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The CUDABitmapMatteColorDiff plugin is a GPGPU implementation of the BitmapMatteColorDiff plugin using the CUDA API by Nvidia[1].

See the CUDA_Plugin for more details on the CUDA plugins in general. Examples of CUDA based image processing plugins for Adobe Photoshop can be found on the Nvidia CUDA download page.


The CUDABitmapMatteColorDiff plugin is implemented as follows:

  1. Allocate a linear block of memory of size width*height*8 bytes on the device. Here width and height are the input image dimensions in pixels. Since each pixel consists of a half-float red, green, blue, and alpha (RGBA) channel [2] the total memory required per pixel is 8 bytes.
  2. Copy the input image data to the device.
  3. Setup and execute the desired CUDA kernel.
  4. Copy the data from the device to the output image.
  5. Free the device allocated device memory.

Kernel Setup and Execution

A block size of 8x8 (64) threads is used and the dimensions of the grid are calculated as ceil(width/8) and ceil(height/8) respectively. This means that the blocks in the grid that coincide with the edges of the image may contain up to 63 threads that are do not perform any operation on the image data. Some applications have shown a significant speedup when padding the input data so that there is no need to check the validity of a thread's index. This is however not considered here.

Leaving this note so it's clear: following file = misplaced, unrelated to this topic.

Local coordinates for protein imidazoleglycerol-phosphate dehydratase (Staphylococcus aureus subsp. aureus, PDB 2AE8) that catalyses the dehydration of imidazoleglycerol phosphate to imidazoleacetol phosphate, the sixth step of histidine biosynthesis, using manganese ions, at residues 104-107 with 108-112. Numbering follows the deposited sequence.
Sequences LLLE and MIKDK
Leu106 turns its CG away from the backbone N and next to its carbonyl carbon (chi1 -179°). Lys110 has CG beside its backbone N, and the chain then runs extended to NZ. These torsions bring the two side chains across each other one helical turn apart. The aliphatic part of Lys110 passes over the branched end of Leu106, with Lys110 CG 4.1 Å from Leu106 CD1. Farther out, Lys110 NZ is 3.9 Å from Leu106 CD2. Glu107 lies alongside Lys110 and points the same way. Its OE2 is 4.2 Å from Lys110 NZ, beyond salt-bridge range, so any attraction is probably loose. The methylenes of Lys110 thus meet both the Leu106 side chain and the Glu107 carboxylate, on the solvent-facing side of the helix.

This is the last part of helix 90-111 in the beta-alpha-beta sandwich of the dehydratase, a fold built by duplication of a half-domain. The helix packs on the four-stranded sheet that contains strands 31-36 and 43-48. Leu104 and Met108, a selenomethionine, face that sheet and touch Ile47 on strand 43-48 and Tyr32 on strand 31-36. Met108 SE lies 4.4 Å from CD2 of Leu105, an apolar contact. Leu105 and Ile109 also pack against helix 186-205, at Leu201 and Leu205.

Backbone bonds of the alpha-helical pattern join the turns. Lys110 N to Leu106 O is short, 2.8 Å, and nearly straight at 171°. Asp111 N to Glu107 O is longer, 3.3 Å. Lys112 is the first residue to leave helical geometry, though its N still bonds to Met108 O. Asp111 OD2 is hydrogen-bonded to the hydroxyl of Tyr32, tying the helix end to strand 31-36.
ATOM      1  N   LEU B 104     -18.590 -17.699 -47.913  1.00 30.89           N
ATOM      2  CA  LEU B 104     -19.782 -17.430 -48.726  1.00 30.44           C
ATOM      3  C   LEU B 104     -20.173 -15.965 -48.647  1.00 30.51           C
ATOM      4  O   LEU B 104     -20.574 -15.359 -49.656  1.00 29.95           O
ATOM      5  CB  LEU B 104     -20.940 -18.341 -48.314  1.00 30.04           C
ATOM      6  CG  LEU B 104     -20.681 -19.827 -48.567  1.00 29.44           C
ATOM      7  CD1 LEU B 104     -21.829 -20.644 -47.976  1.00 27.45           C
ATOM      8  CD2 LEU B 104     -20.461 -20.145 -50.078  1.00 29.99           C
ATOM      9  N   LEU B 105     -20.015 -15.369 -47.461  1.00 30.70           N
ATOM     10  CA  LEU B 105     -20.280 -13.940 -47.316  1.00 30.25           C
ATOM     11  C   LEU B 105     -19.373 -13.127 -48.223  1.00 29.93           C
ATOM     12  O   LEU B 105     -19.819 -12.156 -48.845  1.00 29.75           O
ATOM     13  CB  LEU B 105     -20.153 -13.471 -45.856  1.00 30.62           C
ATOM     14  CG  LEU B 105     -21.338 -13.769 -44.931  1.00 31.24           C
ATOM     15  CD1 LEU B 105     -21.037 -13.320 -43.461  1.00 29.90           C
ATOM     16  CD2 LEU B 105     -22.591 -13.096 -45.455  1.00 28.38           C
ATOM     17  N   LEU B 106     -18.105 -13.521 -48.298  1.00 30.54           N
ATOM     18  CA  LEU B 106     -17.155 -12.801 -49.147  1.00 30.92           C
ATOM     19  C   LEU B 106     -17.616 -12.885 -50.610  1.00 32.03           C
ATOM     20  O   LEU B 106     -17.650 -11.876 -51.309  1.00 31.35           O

In executing the kernel, any double parameters are first converted to float on the host before passing them as parameters. Although the device does support half-float operations at an instruction level, this functionality is not made available by the current API. It is therefore necessary to convert between single and half-precision values. This conversion takes place on the device with the input image stream interpreted as an unsigned short bit sequence of length 16. The kernel execution can be broken down as follows:

  1. Calculate the index in the linear array from the thread's index.
  2. Check to ensure that the pixel being accessed is valid wrt the image dimensions. If not, do nothing.
  3. Convert the half-precision channel values for a pixel to single-precision values.
  4. Perform the desired operation on the single-precision channel values.
  5. Convert the single-precision results to half-precision and store the result.

Improving Performance

A number of options exist to possibly improve the performance of the plugin. As already mentioned, using a padded two-dimensional array instead of a linear structure may result in improved performance as it does away with the conditional statements in the kernel. Additionally, the size of the thread blocks can be tuned for performance, although the results could be heavily device dependent.


The following image shows the speedup obtained for the CUDABitmapMatteColorDiff plugin over the CPU implemetation.


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